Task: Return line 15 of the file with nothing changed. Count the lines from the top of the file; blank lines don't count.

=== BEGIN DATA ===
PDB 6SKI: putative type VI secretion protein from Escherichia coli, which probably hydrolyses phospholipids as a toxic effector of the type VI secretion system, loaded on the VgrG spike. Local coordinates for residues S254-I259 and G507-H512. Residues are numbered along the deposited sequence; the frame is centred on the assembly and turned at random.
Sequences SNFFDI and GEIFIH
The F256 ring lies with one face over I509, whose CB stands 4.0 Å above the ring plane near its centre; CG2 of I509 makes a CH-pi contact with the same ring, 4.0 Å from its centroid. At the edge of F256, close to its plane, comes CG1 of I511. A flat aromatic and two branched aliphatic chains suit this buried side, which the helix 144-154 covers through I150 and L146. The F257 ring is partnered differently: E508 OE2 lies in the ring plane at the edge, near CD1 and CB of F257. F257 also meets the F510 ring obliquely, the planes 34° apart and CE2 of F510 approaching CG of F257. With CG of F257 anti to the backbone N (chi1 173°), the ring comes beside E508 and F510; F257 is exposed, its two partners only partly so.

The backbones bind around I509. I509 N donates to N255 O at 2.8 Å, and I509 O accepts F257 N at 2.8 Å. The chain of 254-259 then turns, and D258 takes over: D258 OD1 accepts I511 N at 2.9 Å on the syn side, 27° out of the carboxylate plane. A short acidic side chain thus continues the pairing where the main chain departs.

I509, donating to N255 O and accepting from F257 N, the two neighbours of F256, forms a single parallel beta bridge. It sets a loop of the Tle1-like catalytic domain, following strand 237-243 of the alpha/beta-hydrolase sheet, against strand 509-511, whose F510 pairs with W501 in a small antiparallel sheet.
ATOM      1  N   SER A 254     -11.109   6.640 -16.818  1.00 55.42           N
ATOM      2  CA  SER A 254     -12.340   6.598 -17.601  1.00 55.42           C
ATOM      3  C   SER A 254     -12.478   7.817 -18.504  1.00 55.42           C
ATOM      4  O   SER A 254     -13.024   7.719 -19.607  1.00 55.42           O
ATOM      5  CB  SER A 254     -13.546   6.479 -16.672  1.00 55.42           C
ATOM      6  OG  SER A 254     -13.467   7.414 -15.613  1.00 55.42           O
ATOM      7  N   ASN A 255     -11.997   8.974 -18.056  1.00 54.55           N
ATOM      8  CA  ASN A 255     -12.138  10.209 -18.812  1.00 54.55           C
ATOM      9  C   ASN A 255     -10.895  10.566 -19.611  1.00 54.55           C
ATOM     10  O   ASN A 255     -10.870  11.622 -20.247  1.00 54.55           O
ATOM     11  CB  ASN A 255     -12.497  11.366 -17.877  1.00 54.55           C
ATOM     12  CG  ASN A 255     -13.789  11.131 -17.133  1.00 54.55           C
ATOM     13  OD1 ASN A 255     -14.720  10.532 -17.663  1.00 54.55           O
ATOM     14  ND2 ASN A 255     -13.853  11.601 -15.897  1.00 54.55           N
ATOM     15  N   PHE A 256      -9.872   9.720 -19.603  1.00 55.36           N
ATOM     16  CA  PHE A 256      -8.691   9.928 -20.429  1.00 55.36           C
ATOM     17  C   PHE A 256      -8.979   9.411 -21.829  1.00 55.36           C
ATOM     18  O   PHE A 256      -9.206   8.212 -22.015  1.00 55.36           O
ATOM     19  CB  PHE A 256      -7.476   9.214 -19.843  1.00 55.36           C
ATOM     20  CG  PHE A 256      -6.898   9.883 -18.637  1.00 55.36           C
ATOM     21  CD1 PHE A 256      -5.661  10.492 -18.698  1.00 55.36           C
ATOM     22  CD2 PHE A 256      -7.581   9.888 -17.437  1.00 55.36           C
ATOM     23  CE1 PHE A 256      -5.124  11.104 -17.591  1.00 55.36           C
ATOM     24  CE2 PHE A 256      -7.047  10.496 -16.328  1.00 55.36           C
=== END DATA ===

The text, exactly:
ATOM     10  O   ASN A 255     -10.870  11.622 -20.247  1.00 54.55           O